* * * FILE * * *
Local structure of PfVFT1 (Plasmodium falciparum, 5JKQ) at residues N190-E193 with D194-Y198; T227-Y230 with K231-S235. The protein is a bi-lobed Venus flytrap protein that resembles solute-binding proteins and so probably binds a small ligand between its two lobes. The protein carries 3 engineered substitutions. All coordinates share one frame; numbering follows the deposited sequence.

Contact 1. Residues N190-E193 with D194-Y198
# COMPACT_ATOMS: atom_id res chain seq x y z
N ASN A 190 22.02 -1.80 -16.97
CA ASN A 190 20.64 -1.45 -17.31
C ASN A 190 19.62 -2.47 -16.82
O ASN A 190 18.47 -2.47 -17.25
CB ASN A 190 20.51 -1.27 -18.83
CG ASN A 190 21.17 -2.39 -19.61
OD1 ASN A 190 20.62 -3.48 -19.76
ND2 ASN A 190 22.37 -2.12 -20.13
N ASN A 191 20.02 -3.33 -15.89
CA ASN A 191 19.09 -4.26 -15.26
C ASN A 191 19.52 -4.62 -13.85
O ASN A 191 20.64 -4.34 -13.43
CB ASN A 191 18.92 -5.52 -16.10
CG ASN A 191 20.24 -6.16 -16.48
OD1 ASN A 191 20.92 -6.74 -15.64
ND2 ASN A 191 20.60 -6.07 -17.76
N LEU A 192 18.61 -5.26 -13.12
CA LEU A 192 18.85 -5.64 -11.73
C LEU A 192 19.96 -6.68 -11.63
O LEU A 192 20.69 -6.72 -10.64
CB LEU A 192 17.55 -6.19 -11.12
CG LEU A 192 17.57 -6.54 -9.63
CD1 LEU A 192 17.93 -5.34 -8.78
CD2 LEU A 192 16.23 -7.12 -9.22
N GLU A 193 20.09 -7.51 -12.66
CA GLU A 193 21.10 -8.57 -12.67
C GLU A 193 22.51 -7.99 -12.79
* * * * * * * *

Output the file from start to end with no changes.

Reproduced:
Local structure of PfVFT1 (Plasmodium falciparum, 5JKQ) at residues N190-E193 with D194-Y198; T227-Y230 with K231-S235. The protein is a bi-lobed Venus flytrap protein that resembles solute-binding proteins and so probably binds a small ligand between its two lobes. The protein carries 3 engineered substitutions. All coordinates share one frame; numbering follows the deposited sequence.

Contact 1. Residues N190-E193 with D194-Y198
# COMPACT_ATOMS: atom_id res chain seq x y z
N ASN A 190 22.02 -1.80 -16.97
CA ASN A 190 20.64 -1.45 -17.31
C ASN A 190 19.62 -2.47 -16.82
O ASN A 190 18.47 -2.47 -17.25
CB ASN A 190 20.51 -1.27 -18.83
CG ASN A 190 21.17 -2.39 -19.61
OD1 ASN A 190 20.62 -3.48 -19.76
ND2 ASN A 190 22.37 -2.12 -20.13
N ASN A 191 20.02 -3.33 -15.89
CA ASN A 191 19.09 -4.26 -15.26
C ASN A 191 19.52 -4.62 -13.85
O ASN A 191 20.64 -4.34 -13.43
CB ASN A 191 18.92 -5.52 -16.10
CG ASN A 191 20.24 -6.16 -16.48
OD1 ASN A 191 20.92 -6.74 -15.64
ND2 ASN A 191 20.60 -6.07 -17.76
N LEU A 192 18.61 -5.26 -13.12
CA LEU A 192 18.85 -5.64 -11.73
C LEU A 192 19.96 -6.68 -11.63
O LEU A 192 20.69 -6.72 -10.64
CB LEU A 192 17.55 -6.19 -11.12
CG LEU A 192 17.57 -6.54 -9.63
CD1 LEU A 192 17.93 -5.34 -8.78
CD2 LEU A 192 16.23 -7.12 -9.22
N GLU A 193 20.09 -7.51 -12.66
CA GLU A 193 21.10 -8.57 -12.67
C GLU A 193 22.51 -7.99 -12.79